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Lionpower from MGM (1967)

| Documentary, Short
In this short, MGM showed distributors and exhibitors highlights from the studio's films scheduled to be released during the upcoming 1967-68 film seasons. The first two-thirds of the film ... See full summary »
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Cast

Uncredited cast:
Alan Alda ... Lt. j.g. Morton Krim (archive footage) (uncredited)
Robert Aldrich ... Himself (uncredited)
Carroll Baker ... Herself (archive footage) (uncredited)
Alan Bates ... Gabriel Oak (archive footage) (uncredited)
Dirk Bogarde ... (archive footage) (uncredited)
Ernest Borgnine ... Barney Sheean (archive footage) (uncredited)
Jim Brown ... (archive footage) (uncredited)
Roscoe Lee Browne ... Petit Pierre (archive footage) (uncredited)
Richard Burton ... (archive footage) (uncredited)
Godfrey Cambridge ... Benny (archive footage) (uncredited)
Jack Carter ... Chief Gunners Mate Orville Toole (archive footage) (uncredited)
Julie Christie ... (archive footage) (uncredited)
Anjanette Comer ... Kinita (archive footage) (uncredited)
Joseph Cotten ... Ace of Diamonds (archive footage) (uncredited)
Doris Day ... (archive footage) (uncredited)
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Storyline

In this short, MGM showed distributors and exhibitors highlights from the studio's films scheduled to be released during the upcoming 1967-68 film seasons. The first two-thirds of the film contain excerpts of movies in production or ready for distribution, starting in the fall of 1967. The last third shows advertising artwork for titles still in development. At least one of the films in the latter group never made it to the theater screen (an adaptation of Cornelius Ryan's book "The Last Battle"), and two other adaptations were not released until many years later (Caravans (1978) [released by Universal] and Tai-Pan (1986)). Written by David Glagovsky <dglagovsky@verizon.net>

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Genres:

Documentary | Short

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Details

Country:

USA

Language:

English

Company Credits

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Technical Specs

Runtime:

Sound Mix:

Mono

Color:

Color (Metrocolor)
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Connections

Features Dark of the Sun (1968) See more »

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User Reviews

 
This is what MGM had to offer?
10 January 2010 | by paskuniagSee all my reviews

I was just old enough to read about and understand the dismantling of MGM not long after this promotional short came out. In retrospect, if the movies featured in it are all the studio had to offer, then I guess it became a fait accompli when most of these pictures were released to mediocre reviews and/or box office, precipitating the fire sale of real estate and studio inventory that took place as a result (the most symbolic act of which being the auctioning of Dorothy's ruby slippers).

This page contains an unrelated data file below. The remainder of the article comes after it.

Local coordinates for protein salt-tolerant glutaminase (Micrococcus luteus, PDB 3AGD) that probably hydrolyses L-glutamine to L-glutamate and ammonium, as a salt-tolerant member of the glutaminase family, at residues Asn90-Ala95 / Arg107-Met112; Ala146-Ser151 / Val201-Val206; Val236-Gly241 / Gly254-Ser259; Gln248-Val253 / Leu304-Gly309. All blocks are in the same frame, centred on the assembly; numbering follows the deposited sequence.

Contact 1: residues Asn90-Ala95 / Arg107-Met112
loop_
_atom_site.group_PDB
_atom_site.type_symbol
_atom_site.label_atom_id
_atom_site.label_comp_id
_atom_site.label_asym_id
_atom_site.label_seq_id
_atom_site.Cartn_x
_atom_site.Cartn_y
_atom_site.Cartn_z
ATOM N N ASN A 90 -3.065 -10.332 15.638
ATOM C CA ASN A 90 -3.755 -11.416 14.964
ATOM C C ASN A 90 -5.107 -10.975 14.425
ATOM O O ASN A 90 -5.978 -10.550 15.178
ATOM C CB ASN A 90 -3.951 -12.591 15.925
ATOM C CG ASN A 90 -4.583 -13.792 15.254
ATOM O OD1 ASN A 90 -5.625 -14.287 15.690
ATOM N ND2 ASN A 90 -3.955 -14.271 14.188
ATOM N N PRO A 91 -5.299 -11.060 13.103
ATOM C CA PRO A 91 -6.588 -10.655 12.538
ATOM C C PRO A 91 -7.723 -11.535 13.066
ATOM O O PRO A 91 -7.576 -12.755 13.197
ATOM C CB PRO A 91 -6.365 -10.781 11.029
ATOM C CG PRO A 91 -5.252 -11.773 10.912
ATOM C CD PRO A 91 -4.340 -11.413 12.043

I have seen many of the films that were promoted here. The highlight, of course, was "2001: A Space Oddysey." "Point Blank" and "Where Eagles Dare" were both pieces of solid entertainment, as well. On the other end was "The Extraordinary Seaman," a horrible mess of a film that is supposed to be a lightweight story about the ghost of a WWI British naval officer (David Niven), but was weighted down by an albatross of a script penned by someone without a shred of whimsy, and directed the same way by John Frankenheimer, of all people. And "A Man Called Dagger" screams "TV Movie," what with its small-screen/b-movie cast (and budget). Unfortunately, most of the films in "Lionpower" fit either one or both of those moldy molds.

The class productions included "The Comedians," an ironic title, courtesy of the Graham Greene novel, about people living in Haiti during the Papa Doc Duvalier regime. Not a happy movie, but at least the participants- Liz and Dick, plus Lillian Gish and Paul Ford- had a good script to work from. And Roman Polanski directed "The Fearless Vampire Killers," a humorous satire that ought to be viewed again, now that the Transylvania Kids are once again en vogue.

There are a lot of other movies represented here. Unfortunately, even the few good ones mentioned in it couldn't save the studio, and the (mostly) fair-to-middling releases only hastened the demise of the MGM we once knew. So, in the end, "Lionpower" represents the final, throttled gasp of Leo the Lion, symbol of the studio that was once called the "Dream Factory."

Footnote: Ironically, it was another gigantic turkey, "Heaven's Gate," that, a decade later, allowed MGM (and Leo) to rise from the ashes and take over its parent company, United Artists, which had financed that infamous money pit of a film.


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